In 1973 a robbery took place at the Kreditbanken in Stockholm and four bank employees were held hostage over six days. ‘The Norrmalmstorg Drama’, as it was known, has since been associated with the term ‘Stockholm Syndrome’, a psychological term relating to the complex relationship that builds between a hostage and captor.
This bank and the adjoining building, both magnificent examples of late 19th century Swedish bourgeois stone architecture, have recently been turned into a fabulous contemporary hotel, the Nobis Hotel. Where better to start our tour of Sweden than choosing to stay somewhere which has a rich history. When the General Manager informed me that the cast and crew of the US film version of The Girl with the Dragon Tattoo, including Daniel Craig, stayed here during filming, I was sold on it.
“You do realise that Norrmalmstorg is the most expensive spot in the Swedish version of Monopoly?” Dougie happened to mention after I’d made the booking.
“Don’t worry, there’s a special Summer offer on: we’ve got one night free”, I replied.
“Which one is that, so I can make the most of it?” he countered, wondering why on earth he had let me loose with his credit card and in charge of all the arrangements.
However, the general consensus of the Burgess family was that this was an excellent choice. We had arrived in Stockholm in no time at all: a 1 hour 40 minute flight from Stansted to Vasteras Airport with Ryanair, an effortless transfer onto the special Flightbus into the city centre (about 90 minutes but a great way to see some of Sweden’s countryside including the beautiful Lake Malaren) and a quick taxi ride to the door of this imposing hotel.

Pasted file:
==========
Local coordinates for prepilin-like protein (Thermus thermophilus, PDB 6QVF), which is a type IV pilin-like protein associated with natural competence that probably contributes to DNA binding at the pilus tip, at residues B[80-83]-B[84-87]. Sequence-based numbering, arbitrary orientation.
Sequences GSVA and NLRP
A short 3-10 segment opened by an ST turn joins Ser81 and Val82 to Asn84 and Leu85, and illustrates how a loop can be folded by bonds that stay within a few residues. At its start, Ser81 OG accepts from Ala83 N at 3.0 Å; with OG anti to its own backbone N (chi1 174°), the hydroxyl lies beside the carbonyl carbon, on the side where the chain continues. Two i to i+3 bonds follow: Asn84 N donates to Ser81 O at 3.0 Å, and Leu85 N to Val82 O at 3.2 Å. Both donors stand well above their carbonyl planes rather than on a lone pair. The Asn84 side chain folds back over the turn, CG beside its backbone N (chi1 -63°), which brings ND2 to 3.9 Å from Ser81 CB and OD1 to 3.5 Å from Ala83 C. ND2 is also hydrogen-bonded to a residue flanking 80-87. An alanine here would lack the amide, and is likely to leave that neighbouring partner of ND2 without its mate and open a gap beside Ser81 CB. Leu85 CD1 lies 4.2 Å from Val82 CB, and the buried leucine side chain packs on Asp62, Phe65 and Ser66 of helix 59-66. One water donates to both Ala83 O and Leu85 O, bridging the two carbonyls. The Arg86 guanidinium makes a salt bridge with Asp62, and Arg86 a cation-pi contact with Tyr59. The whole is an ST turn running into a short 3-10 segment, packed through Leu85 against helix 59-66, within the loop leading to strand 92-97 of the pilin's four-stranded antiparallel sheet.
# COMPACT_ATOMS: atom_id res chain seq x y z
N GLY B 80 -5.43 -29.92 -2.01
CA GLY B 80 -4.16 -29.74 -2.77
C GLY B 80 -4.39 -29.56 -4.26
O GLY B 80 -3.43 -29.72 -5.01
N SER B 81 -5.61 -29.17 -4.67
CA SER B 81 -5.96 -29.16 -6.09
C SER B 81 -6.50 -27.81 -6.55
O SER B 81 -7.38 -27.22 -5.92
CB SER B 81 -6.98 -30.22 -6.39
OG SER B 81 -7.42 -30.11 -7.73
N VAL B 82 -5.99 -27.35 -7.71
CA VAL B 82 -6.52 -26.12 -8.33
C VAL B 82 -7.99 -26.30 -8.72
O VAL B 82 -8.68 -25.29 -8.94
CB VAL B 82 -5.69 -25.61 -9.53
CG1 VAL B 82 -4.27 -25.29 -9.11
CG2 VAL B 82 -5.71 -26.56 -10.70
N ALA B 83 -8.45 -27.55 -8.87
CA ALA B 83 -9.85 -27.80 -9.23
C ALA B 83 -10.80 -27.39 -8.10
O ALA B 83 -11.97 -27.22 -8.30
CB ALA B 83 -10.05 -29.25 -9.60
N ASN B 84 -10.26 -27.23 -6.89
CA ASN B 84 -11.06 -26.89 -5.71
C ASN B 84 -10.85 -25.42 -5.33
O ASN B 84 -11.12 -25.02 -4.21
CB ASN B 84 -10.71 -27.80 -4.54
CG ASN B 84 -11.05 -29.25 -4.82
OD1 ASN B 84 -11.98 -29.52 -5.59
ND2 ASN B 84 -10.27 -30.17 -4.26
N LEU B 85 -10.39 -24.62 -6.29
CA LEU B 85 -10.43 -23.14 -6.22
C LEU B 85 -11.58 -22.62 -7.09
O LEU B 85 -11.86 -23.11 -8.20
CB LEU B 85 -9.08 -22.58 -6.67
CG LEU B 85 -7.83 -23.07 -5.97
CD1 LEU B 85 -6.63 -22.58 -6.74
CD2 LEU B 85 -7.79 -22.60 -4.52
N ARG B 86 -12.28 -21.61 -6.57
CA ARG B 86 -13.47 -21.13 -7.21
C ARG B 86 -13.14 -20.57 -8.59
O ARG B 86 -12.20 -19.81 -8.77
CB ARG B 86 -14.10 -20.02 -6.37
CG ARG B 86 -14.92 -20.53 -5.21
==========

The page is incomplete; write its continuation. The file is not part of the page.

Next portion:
The photos below will give you an idea of how swanky the place was: we had adjoining rooms, with our room far bigger than anticipated, with its chic sitting area and unusual lighting (yes, that is a table lamp enclosed within a cotton sack). The bathroom basin was quirky, it had a cover, rather like a large porcelain doily, which looked rather pretty but was liable to cause splashing if you turned the water on too fast. Tooth brushing became a game of chance: could you spit directly through the middle of one of the holes without hitting the sides? I like to think my aim improved as the days progressed.
Our rooms had windows looking out onto the lounge directly below us. A huge chandelier dominated the vast space, 28 metres above the ground. In the lounge itself, Dougie and I chilled out after dinner with a cocktail, watching the beautiful people of Stockholm congregate. Attentive staff, warm smiles, mood-enhancing music drifting up through the atrium: this was the place to be.
This was our first taste of Stockholm and already we were captivated.